Second, I’m not sure why ability to manipulate some factor predictive of behavior is sufficient for some capacity to count as a theory of mind. Surely scientific behaviorists like Skinner successfully manipulated purely behavioral variables to control the behavior of their subjects. And what about mother birds feigning broken wings to distract predators from nests, or chimpanzees concealing erections or food caches or copulation cries? Are they all employing a theory of mind just because they’re manipulating relations between interpretive targets and salient environmental states or events? If all the properties that minimal mind readers represent might be observable, as Steve and Ian concede in their replies, I can’t see why the fact that they can be manipulated is enough to make them mental. I think they needn’t be behavioral, but surely our concept of mind connotes, at least, some unobservable causal factor between stimulus and response, no?

    • On your first question: How can we distinguish the conjecture that a particular group uses minimal theory of mind from the conjecture that this group uses full-fledged theory of mind? We say: the former conjecture generates predictions about signature limits which are not predictions of the latter conjecture. But you’re right, of course, that the latter conjecture is consistent with there being some limits on performance. This is a point we skipped over in our replies. Fortunately it’s not too difficult to handle.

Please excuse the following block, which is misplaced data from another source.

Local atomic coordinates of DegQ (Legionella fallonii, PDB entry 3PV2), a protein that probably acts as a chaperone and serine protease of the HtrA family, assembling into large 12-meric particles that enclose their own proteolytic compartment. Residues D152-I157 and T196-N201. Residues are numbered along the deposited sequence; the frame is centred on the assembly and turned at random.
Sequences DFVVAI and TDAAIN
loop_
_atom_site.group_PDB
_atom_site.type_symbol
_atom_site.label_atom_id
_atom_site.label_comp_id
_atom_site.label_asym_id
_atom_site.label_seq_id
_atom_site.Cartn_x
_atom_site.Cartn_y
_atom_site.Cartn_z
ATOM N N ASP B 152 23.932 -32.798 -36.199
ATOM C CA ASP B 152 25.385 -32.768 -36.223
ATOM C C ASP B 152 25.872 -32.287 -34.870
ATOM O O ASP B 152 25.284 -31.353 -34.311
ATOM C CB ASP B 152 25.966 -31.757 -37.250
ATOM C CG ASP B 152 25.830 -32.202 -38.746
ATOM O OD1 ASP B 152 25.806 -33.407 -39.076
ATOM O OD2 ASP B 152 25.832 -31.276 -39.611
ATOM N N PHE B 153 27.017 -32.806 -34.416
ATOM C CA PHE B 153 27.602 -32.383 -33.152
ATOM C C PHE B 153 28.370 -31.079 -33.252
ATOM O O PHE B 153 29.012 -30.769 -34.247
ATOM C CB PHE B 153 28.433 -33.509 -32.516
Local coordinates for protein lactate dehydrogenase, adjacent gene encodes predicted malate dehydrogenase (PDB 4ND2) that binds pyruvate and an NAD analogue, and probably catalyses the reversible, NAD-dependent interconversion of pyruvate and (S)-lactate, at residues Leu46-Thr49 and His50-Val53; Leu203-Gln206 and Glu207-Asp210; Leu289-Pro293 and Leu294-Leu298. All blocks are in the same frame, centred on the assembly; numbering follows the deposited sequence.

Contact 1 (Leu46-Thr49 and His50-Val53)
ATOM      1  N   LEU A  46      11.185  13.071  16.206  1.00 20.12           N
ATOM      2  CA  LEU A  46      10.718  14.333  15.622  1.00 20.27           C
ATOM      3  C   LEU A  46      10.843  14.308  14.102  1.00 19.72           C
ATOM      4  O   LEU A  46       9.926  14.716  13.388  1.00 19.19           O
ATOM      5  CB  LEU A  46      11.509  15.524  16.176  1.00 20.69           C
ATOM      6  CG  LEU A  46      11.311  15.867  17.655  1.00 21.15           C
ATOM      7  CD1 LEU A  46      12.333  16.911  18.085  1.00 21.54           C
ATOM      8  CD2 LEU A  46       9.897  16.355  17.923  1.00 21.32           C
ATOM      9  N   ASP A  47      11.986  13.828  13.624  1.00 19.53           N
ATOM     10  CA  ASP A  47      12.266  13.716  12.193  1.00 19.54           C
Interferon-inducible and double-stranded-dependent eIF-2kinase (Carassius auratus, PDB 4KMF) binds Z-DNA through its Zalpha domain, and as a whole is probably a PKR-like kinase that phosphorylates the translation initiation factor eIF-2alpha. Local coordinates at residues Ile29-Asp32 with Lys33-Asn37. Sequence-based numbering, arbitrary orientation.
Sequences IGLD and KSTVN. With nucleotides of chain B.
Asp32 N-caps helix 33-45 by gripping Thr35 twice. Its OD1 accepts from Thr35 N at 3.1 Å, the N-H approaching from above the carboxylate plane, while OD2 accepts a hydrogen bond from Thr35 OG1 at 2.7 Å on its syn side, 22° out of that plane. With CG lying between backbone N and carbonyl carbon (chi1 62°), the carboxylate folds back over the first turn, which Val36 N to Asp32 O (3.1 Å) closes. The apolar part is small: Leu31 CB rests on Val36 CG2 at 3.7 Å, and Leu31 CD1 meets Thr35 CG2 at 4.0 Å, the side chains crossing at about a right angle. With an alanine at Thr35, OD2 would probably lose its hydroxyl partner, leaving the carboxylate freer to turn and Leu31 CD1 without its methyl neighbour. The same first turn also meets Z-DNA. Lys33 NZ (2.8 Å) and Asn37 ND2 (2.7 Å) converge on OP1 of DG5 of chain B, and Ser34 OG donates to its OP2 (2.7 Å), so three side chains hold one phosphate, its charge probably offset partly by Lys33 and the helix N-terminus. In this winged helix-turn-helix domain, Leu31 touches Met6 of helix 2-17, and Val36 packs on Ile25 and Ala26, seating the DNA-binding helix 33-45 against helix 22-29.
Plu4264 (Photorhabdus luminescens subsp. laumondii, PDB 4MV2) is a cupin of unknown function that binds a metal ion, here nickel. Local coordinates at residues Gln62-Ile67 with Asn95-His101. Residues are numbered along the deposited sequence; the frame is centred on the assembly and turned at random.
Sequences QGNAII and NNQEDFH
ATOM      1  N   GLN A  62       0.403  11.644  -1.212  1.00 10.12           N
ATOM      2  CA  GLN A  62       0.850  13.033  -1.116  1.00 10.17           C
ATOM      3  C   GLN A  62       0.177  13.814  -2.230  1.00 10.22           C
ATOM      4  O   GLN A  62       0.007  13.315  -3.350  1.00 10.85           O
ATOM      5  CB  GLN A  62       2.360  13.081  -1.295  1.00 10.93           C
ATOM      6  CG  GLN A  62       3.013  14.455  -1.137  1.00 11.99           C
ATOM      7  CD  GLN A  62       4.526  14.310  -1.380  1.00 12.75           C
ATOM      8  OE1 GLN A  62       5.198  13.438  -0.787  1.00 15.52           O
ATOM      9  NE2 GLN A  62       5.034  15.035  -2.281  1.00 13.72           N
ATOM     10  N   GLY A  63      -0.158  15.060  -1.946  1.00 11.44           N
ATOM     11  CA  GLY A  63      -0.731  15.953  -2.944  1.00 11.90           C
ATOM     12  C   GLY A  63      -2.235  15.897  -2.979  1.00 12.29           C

Broadly, there are two types of performance limit. One type is a limit deriving from things like the capacity of working memory, or abilities to understand a question. One way to deal with this limit is to set up two tests which are a similar as possible except that one involves tracking belief whereas the other doesn’t. (Compare Gopnik, Slaughter and Meltzoff 1994, p. 177: ‘Children in our studies … could answer questions literally identical to the false belief question, in tasks of indistinguishable performance complexity.’) Another type of performance limit concerns subjects’ understanding of a domain. If the subjects have no conception of market value, it won’t be informative to show that fail to track beliefs about market value. We can deal with this kind of performance limit by testing subjects’ understanding. In the particular case of Hannes Rakoczy et al’s experiment where younger children fail to track false beliefs involving mistakes about identity, one worry was that the children might fail to understand identity — in which case it wouldn’t be informative that they failed to track false beliefs involving mistakes about it. Fortunately there is good evidence that even younger children (14 month old infants) do understand enough about identity (Cacchione, Schaub & Rakoczy 2012).